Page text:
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Old Sunday 22nd July 2018, 04:10   #628
Owen Krout
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I did a short outing to my local wetland patch early yesterday morning before it heated up but I was mostly foiled by the fact that with all this water and heat the reeds are now about 3 meters high and have effectively blocked the line of sight from all angles. A burst of fireworks from a nearby village did scare up four Black-Crowned Night Heron and one each of Chinese Pond Heron and Great White Egret. A few Oriental Reed Warbler could be heard but not seen. I'm pretty sure I could hear some Black-Winged Stilt but again not visible.

I planted some sunflower this year in our little patio garden hoping to attract some Tit or Bunting. No success in doing that but this morning I noticed some Tree Sparrow pecking fresh seeds out of one of the flower heads. Not what I was aiming at but it is my first successful attempt at feeding or attracting birds here in China! I had to take the pics through the picture window, so not the best. They were less than a meter out the window.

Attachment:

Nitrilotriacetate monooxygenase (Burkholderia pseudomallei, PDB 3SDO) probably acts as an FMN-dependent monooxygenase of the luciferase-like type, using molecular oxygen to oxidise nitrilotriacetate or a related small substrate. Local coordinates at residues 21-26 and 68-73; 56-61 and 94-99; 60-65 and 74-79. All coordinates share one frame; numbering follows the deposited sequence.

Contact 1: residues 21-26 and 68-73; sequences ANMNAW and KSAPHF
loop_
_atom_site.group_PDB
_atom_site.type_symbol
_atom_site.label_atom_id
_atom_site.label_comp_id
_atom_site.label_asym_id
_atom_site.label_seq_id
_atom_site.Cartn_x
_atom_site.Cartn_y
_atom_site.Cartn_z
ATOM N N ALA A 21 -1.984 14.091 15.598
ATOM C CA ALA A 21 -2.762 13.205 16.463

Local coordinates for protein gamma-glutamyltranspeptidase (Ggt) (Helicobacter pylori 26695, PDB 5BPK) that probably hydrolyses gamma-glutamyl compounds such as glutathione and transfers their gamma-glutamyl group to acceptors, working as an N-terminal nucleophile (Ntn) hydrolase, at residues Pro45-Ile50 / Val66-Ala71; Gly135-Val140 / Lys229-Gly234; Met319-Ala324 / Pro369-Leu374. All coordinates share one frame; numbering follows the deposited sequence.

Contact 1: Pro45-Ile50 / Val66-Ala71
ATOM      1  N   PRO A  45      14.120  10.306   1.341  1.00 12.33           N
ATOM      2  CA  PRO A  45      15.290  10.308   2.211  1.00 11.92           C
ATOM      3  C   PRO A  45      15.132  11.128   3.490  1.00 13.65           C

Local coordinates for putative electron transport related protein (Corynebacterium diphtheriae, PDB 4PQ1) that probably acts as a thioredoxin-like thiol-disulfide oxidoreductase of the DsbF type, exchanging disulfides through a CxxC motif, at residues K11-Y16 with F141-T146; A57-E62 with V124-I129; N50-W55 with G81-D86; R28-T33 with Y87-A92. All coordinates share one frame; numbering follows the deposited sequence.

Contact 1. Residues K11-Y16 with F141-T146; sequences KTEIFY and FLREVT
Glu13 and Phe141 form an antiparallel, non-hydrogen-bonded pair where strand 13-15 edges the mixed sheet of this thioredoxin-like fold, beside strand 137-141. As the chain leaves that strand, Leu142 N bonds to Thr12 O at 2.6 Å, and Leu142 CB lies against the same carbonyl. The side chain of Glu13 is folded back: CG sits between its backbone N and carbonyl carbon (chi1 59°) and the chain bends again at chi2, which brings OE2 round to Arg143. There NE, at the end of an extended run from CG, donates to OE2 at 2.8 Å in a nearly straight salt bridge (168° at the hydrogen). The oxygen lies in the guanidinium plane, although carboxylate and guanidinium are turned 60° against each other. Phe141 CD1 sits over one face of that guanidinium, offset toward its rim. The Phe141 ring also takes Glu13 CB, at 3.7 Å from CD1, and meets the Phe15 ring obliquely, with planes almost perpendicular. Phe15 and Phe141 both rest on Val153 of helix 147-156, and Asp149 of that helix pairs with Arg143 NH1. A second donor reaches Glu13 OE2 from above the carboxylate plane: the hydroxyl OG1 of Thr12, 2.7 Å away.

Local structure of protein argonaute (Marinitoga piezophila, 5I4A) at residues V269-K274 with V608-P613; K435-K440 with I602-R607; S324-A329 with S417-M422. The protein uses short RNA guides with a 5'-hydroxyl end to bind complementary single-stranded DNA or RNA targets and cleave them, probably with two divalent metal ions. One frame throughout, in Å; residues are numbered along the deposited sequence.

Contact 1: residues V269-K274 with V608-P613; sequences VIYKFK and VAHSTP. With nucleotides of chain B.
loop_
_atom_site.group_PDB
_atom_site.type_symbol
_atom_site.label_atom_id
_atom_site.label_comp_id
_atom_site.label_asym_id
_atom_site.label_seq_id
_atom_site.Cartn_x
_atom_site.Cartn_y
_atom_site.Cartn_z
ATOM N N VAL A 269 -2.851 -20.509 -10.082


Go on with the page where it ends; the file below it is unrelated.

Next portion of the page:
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Old Monday 30th July 2018, 02:11   #629
Lancy Cheng
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Newfoundland is heated up. We have had heat warning as the temperature went up to 30...yeah, it's too much for us :P
This summer is unusual. Summer is normally boring for birders but so far we have Little Blue Heron, Solitary Sandpiper, Laughing Gull, Franklin's Gull, Sabine's Gull, Roseate Tern, Black Tern, Long-tailed Jaeger, Pomarine Jaeger and Parasitic Jaeger in July. Four in red are lifers for me.
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Old Tuesday 31st July 2018, 02:12   #630
Owen Krout